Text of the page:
Reason magazine in the article Peak Everything? discussed how logical, scientific projections showed we would run out of lithium, neodymium, and phosphorus.[7]  Peak lithium was going to limit the batteries necessary for electric cars.  In fact, we would run out of lithium faster than we would run out of oil.  The solution is a new invention that replaces lithium with zinc air batteries.  Note the solution was not a better way to extract lithium, but to make the supply of lithium irrelevant.  New invention creates a paradigm shift.  Peak neodymium is going to limit our ability to build the electric motors of hybrid cars as well as other products.  Interestingly, neodymium magnets were invented to overcome the problem of peak cobalt.  In the area of permanent magnets, it appears that a new induction motor will eliminate the need for permanent magnets.  Peak phosphorus is a repeat of Peak Guano.  Peak phosphorous threatens our ability to provide enough fertilizer for our agricultural needs.  One solution is to expoit human waste.  Phosphorous is a byproduct of human urine.  The phosphorous can be recycled using a no mix toilet.

Paul Romer has observed, “Every generation has perceived the limits to growth that finite resources and undesirable side effects would pose if no new recipes or ideas were discovered.  And every generation has underestimated the potential for finding new recipes and ideas.  We consistently fail to grasp how many ideas remain to be discovered.  The difficulty is the same one we have with compounding: possibilities do not merely add up; they multiply.”[8]

The computer industry has also been beset by predictions of impending doom, when it could no longer achieve Moore’s law of doubling the number of transistors every eighteen months.  Ray Kurzweil has shown that if you restate Moore’s law as computational power, every time a technology reaches its limit to improve computational power a new technology takes over.  Using this he shows that computational power has been growing exponentially since 1900.  The first computational devices were electromechanical.  When these devices reached their limit, they were replaced with relay devices; these were replaced with vacuum tubes, then transistors, and finally integrated circuits.[9]  However, if you trace the speed of machines beginning with the invention of the steam engine, it peaks at around supersonic flight.  It is hard to determine if this is an economic/technological limitation or political limitation.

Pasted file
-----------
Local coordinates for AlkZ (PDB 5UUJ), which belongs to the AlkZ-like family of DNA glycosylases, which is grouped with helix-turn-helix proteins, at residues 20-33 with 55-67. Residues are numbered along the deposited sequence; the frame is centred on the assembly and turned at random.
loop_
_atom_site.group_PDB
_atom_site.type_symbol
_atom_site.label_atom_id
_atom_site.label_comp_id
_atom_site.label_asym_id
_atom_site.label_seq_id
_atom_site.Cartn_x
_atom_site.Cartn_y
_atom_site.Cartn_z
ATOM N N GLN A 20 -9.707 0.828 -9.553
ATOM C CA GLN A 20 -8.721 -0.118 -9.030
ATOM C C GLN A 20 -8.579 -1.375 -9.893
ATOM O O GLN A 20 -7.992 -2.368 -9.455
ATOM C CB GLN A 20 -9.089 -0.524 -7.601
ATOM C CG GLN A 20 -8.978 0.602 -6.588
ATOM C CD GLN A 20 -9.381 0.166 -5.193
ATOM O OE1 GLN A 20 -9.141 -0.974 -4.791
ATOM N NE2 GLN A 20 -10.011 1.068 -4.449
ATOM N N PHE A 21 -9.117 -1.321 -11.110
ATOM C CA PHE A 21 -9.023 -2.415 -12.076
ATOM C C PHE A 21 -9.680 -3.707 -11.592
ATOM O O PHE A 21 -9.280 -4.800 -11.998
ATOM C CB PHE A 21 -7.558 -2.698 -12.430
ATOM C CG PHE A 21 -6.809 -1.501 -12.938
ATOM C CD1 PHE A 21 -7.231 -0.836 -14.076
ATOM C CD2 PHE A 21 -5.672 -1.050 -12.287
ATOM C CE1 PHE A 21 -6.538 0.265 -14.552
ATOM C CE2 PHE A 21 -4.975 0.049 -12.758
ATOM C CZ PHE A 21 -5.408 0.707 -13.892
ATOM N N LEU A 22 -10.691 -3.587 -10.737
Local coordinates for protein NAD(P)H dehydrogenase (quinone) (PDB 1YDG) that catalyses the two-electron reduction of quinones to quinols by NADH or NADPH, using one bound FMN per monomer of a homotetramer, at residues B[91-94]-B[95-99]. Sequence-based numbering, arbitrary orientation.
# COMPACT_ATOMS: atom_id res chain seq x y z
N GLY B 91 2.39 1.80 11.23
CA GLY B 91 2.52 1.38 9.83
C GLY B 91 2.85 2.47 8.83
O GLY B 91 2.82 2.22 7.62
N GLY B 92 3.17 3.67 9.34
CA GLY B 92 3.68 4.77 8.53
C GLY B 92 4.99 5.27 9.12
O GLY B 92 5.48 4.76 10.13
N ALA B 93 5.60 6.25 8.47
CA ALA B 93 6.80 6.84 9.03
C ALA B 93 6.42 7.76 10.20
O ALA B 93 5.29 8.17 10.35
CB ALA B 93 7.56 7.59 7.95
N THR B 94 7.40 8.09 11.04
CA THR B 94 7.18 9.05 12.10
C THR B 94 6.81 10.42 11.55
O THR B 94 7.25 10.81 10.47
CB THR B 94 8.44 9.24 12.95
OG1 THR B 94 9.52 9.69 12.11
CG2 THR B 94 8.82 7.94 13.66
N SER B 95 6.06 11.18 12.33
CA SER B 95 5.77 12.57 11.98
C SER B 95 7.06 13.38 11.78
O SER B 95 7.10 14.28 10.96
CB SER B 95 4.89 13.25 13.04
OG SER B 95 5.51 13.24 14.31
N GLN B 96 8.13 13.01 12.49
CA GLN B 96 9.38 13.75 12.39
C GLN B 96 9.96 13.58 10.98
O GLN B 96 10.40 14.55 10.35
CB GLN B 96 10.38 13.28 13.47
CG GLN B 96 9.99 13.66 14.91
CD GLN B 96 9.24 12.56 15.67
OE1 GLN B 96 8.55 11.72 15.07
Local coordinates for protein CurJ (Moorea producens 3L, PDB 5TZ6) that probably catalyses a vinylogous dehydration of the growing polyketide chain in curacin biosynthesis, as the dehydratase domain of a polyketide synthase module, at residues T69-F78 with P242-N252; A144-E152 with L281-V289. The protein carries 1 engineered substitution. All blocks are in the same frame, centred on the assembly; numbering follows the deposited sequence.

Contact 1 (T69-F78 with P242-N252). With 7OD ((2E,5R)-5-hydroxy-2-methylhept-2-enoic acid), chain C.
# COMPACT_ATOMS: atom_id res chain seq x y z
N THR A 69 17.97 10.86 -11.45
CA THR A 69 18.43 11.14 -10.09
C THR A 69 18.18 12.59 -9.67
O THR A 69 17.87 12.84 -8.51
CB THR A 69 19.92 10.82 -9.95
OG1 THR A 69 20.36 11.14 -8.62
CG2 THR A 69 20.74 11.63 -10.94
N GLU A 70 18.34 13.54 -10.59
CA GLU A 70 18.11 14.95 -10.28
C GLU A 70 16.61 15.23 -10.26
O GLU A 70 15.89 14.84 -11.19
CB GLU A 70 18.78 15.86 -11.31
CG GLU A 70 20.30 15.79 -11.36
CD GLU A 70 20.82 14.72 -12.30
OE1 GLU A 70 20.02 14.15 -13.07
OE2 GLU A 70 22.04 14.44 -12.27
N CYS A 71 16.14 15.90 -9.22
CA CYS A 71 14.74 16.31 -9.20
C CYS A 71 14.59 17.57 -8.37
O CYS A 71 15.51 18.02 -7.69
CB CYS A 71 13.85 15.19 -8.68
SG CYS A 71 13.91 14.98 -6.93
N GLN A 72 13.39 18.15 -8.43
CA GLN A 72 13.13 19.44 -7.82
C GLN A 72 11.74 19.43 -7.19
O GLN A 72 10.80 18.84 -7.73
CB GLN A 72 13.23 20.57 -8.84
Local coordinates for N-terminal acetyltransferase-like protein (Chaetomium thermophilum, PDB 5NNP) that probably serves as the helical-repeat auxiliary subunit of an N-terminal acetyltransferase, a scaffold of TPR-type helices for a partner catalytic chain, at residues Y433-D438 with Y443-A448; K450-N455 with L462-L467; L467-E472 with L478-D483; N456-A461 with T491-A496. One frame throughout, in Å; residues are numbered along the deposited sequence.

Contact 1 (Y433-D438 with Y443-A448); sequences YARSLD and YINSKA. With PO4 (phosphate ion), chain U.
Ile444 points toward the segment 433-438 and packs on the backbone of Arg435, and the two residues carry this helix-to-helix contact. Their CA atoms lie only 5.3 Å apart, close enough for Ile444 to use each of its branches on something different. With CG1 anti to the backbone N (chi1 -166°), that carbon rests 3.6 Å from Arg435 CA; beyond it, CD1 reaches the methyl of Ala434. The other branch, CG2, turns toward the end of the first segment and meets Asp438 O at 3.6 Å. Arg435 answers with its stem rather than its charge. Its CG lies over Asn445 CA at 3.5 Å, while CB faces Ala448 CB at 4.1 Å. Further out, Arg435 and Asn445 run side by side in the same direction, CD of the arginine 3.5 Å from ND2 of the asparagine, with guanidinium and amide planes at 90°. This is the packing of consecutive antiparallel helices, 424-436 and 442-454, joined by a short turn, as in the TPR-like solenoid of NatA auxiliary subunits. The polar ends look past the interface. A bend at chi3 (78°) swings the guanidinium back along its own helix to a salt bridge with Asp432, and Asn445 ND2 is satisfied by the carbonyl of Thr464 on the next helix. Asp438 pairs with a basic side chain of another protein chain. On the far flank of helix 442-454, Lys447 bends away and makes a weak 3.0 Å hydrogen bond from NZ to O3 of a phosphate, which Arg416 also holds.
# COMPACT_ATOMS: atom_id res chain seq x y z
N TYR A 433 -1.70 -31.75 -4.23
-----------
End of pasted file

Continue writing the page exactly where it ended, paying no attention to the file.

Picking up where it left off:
Diminishing returns for a given natural resource in a technology static scenario occurs because high order areas of the natural resource are exploited first.  It takes more energy to extract lower order areas (high biological entropy).  For instance, man first exploited gold nuggets picked up from the ground.  Eventually, man dug for the gold or panned, which required more energy because it was less ordered.  Note that even this change required new (additional) technologies – a shovel and pick or a tin pan.  Modern techniques of gold mining, e.g., cyanide leaching, have allowed formerly unprofitable mines to be reopened.  This is because the new technology allows us to exploit even lower order areas of gold.  Diminishing returns only apply in a technology static environment.  These diminishing returns can be modeled as a decaying exponential.

 

Are Inventions Subject to Diminishing Returns?

Every invention is a combination of known elements – you cannot create something from nothing.  This follows from the natural law conservation of matter and energy.  As a result, every invention opens up the possibility of more inventions by building on earlier inventions.  Creating these inventions takes energy, but the number of potential inventions we can conceive of increases with every invention we create.  As a result, the number of potential inventions grows factorially.  There are four ways in which inventions could be subject to diminishing returns: 1) the number of inventions are limited, 2) the inventions in a narrow area of technology are limited 3) the returns on devoting more resources, as a percentage of total resources, to inventing declines, and 4) the cost of creating the next invention in any technology could increase.

The number of potential inventions, however,  is not subject to diminishing returns.  In fact, the opposite is true.[10]  The number of potential inventions grows factorially as new inventions are created.